Blockchain is a system of recording information in a way that makes it difficult or impossible to change, hack, or cheat the system. This information is stored on a 'distributed ledger' across an entire network of computers. Blockchain can provide an immutable accounting method to stop double counting, or a visible trail showing the origins and destinations a carbon offset has taken after going to market.
Changeblock will use crypto to provide that which was previously missing to the climate markets, accessibility and transparency. As an individual, “would you know how to purchase a carbon credit or offset to reduce your carbon footprint”? Changeblock is using the immutable ledger that blockchain provides to make it easier than ever for a corporation to publicly demonstrate their environmental commitments in practice, as well as an individual to take part in the climate markets.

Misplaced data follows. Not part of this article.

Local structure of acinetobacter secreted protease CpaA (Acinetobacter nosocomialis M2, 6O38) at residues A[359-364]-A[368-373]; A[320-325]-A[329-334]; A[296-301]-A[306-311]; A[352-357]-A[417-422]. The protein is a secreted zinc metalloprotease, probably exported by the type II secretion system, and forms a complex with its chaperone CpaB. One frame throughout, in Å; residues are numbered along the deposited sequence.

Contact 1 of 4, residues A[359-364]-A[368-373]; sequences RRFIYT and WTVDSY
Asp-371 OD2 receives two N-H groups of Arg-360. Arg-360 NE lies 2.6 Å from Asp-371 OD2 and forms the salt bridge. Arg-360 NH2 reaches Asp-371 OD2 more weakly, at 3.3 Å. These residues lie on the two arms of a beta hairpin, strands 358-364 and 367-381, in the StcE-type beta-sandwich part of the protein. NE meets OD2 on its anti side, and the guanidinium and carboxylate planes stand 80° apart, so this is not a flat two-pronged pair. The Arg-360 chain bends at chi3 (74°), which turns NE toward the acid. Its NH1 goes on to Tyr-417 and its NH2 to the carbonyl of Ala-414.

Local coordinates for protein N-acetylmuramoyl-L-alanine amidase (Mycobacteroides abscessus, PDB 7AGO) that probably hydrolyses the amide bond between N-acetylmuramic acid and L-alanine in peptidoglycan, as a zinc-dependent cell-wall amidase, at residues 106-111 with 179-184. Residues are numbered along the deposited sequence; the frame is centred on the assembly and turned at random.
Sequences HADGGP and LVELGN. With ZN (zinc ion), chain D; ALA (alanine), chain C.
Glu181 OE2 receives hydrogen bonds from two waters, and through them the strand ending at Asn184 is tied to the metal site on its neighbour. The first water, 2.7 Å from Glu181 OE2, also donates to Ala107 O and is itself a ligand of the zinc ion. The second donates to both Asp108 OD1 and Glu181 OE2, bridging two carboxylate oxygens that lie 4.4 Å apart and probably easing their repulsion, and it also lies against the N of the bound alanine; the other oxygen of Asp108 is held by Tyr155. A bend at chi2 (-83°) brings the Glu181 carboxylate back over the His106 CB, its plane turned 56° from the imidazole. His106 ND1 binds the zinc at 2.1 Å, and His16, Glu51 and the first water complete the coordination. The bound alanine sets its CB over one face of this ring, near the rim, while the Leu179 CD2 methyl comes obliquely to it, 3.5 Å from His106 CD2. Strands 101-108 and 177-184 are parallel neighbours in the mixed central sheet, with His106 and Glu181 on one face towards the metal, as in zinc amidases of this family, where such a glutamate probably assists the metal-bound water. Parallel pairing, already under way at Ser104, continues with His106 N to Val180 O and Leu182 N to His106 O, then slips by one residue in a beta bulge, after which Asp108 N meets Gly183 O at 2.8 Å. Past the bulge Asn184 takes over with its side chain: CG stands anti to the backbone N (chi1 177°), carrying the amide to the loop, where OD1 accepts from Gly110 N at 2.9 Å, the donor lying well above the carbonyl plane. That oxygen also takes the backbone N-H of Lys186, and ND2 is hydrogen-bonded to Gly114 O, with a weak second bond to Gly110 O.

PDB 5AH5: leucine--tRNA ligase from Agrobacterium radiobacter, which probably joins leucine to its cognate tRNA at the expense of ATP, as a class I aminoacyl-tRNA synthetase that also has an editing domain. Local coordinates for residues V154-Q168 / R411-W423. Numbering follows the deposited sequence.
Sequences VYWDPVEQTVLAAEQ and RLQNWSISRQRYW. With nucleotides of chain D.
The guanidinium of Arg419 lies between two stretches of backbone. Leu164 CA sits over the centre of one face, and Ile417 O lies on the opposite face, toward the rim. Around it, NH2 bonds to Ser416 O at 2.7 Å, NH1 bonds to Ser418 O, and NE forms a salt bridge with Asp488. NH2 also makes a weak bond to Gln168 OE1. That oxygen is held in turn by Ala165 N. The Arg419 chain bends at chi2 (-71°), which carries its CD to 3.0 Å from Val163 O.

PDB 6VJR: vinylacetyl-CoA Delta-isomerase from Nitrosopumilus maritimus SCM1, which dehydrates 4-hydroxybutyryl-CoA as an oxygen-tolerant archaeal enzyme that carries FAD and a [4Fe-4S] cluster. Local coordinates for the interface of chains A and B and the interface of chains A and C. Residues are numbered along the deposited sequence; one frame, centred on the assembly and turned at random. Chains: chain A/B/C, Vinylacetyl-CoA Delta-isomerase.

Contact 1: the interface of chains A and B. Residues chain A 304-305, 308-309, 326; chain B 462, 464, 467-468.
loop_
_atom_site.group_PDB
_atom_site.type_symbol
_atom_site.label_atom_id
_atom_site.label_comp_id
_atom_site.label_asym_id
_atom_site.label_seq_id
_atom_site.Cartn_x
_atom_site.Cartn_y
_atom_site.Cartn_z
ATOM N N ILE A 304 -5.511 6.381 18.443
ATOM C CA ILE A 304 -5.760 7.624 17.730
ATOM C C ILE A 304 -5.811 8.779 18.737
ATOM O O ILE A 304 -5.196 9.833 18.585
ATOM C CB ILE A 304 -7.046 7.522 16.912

At this stage, Changeblock is planning on launching its own governance token, CHNG. More details around CHNG will be released in time. Read more in our Whitepaper.
Crypto has been traditionally touted as bad for the environment. Proof of work networks such as Bitcoin, although being powered by 50-70% renewable energy according to (this) study, have the energy usage of a small country.
The Polygon network which Changeblock will be deploying on uses the proof of stake consensus mechanism. This means that Changeblock will have an energy per transaction cost many orders of magnitude lower than most other networks. This includes things such as purchasing some groceries at the store using a debit card, or sending a Tweet.
An NFT or non-fungible token is a one of a kind token, paired with some form of digital data. This data can be music, artwork, in game items, videos and more. NFTs create a form of digital scarcity and can allow anyone to authenticate the ‘original’ copy of that data or virtual item. Although their current usage is mainly confined to digital artwork, the future possibilities are endless.